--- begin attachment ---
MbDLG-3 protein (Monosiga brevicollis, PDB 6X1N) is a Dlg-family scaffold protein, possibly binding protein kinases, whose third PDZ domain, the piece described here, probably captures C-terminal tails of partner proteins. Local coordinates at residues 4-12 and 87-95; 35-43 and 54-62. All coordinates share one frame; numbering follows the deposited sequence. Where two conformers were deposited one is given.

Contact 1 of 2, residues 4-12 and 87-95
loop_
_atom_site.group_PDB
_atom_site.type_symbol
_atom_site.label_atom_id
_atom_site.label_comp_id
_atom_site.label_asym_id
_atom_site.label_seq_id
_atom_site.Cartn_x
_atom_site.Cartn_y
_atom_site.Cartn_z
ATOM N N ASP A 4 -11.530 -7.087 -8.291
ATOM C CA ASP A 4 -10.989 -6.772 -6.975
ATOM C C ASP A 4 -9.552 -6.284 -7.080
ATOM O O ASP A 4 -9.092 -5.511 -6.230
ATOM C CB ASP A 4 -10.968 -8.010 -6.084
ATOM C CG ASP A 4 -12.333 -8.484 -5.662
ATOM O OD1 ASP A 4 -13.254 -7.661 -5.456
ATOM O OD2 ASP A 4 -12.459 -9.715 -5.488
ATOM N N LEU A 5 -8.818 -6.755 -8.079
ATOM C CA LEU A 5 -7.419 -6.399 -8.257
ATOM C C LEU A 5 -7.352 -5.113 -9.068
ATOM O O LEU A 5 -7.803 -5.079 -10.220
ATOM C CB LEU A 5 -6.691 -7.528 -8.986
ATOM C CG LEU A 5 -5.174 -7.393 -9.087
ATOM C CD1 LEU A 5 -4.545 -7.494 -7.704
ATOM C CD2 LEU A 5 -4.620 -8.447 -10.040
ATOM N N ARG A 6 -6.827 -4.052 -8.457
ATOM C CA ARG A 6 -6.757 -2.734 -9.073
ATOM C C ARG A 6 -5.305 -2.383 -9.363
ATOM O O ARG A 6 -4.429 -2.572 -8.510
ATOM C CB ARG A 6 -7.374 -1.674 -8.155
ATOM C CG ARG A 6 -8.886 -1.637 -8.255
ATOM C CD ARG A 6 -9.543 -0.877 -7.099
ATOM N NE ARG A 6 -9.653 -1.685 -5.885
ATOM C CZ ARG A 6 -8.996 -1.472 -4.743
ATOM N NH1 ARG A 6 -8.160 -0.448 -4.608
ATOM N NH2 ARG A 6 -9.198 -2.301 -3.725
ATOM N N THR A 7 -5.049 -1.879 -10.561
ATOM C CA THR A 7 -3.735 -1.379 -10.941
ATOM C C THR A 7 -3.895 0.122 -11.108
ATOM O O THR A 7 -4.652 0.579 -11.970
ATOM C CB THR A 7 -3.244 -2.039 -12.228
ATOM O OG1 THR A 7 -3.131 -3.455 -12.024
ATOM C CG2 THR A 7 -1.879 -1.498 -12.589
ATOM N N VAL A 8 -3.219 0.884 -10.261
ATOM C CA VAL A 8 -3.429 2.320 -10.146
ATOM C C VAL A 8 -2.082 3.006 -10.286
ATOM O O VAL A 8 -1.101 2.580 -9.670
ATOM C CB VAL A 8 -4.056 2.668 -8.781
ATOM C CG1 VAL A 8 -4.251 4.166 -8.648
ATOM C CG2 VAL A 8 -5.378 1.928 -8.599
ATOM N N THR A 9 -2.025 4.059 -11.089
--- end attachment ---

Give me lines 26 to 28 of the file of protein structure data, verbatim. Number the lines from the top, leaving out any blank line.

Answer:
ATOM C CG LEU A 5 -5.174 -7.393 -9.087
ATOM C CD1 LEU A 5 -4.545 -7.494 -7.704
ATOM C CD2 LEU A 5 -4.620 -8.447 -10.040